The Laguna Beach Community Clinic is moving forward with plans to modernize its building thanks to a recent fundraising campaign, which included a $200,000 earmarked by the estate of a local philanthropist.
George Baechtold, a local philanthropist who died Dec. 7, 2019, helped the Clinic for decades, including in the AIDS crisis’s early days. His estate recently donated $500,000 to the Clinic—nearly half this sum was set aside for the renovation.
The Clinic’s administrators plan to construct a new lobby with a triage room and private check-in, a multipurpose break room that doubles as a nutrition center, and improvements to the building’s exterior. All of this work will be done within the building’s existing footprint and in a phased approach intended to limit impacts on patients.
“Over the decades, the Clinic has evolved to meet the needs of our community,” Dr. Jorge Rubal, CEO and medical director of the Community Clinic. “The COVID-19 health crisis has tested our strength and underscored the need to expand.”
The Clinic staff hopes to see all renovations completed this spring, Rubal said.
As AIDS became an epidemic, viral load testing was a game-changer for patients and physicians, but the Clinic had no budget for the expensive test. Baechtold learned of the need and funded the Clinic’s testing program. Dr. Korey Jorgensen, the Clinic’s medical director during the 1980s said.
“It still brings a tear to my eye to recall how George funded our crucial testing program,” Jorgensen. “He made an immediate improvement in the health of my HIV patients. For some, it saved their life”.
Over the decades, Baechtold funded many clinic projects, including those that involved building or maintaining, Jorgensen said. This generosity continued after his death and sparked a $450,000 matching fund.
“We reached out to our most generous supporters and asked if they would be willing to participate in this journey,” said Roya Cole, president of the board of directors. “The response was amazing; we’re honored to announce this true collaboration of generosity.”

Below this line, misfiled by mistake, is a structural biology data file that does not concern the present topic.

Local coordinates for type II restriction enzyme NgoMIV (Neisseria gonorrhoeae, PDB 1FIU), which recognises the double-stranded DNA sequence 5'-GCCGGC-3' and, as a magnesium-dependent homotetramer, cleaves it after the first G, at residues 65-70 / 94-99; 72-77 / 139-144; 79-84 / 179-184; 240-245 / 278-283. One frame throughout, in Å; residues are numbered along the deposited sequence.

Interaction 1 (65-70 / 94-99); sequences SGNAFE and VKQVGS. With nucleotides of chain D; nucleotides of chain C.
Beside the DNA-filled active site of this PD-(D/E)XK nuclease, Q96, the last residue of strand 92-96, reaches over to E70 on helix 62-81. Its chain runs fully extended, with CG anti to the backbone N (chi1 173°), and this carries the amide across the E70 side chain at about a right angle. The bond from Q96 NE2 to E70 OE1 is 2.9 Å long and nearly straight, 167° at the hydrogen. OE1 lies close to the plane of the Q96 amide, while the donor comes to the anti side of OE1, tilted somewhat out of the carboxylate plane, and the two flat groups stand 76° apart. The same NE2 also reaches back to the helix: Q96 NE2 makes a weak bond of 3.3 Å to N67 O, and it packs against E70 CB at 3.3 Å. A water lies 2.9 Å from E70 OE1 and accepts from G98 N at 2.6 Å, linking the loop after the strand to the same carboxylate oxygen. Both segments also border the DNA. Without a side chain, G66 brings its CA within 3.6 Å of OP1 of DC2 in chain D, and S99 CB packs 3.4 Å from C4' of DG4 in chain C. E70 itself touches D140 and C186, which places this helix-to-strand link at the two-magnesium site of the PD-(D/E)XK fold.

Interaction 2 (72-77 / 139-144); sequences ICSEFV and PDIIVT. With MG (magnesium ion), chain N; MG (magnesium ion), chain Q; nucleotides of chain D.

The funds will also provide for the addition of a full-time Family Physician and a full-time Licensed Clinical Social Worker.
“We are blessed to have had Geroge in our lives,” stated George Heed, Past Board President and friend of Mr. Baechtold. “George was an extraordinary benefactor to so many non-profits in the City. I miss him, but I’m grateful to see his presence daily in our community. George Heed and Dr. Korey Jorgesen were quick to follow Baechtold’s lead, helping to build the matching fund.
Dr. and Mrs.Tom Bent, Bill Gross, and Laguna Presbyterian Church were among those who added to the matching fund.
“Our lives have been intertwined with the Clinic and its mission for decades. It’s been an honor to serve alongside many dedicated and generous individuals, and very rewarding to see the Clinic continue to grow to meet the needs of our community,” Bent said in a statement.
As a long-time Clinic supporter, Gross said in a statement that he donates to where it can do the most good when it is most needed.
“Whether it is restaurant employees, domestic workers, or unemployed musicians, anyone affected by the pandemic, whether directly or indirectly, deserves assistance to help get through his challenging time, especially if it’s health-related,” he said.
After a months-long interview and bidding process, the Clinic selected Ken Mockett of Pacific Orca Corporation and Architect Todd Skenderian to complete the build.
“I’m continually amazed by the generosity of our community,” Rubal said. “Thanks to our family of supporters, we’re able to expand in ways that will bring a noticeable impact to our patients and our community.”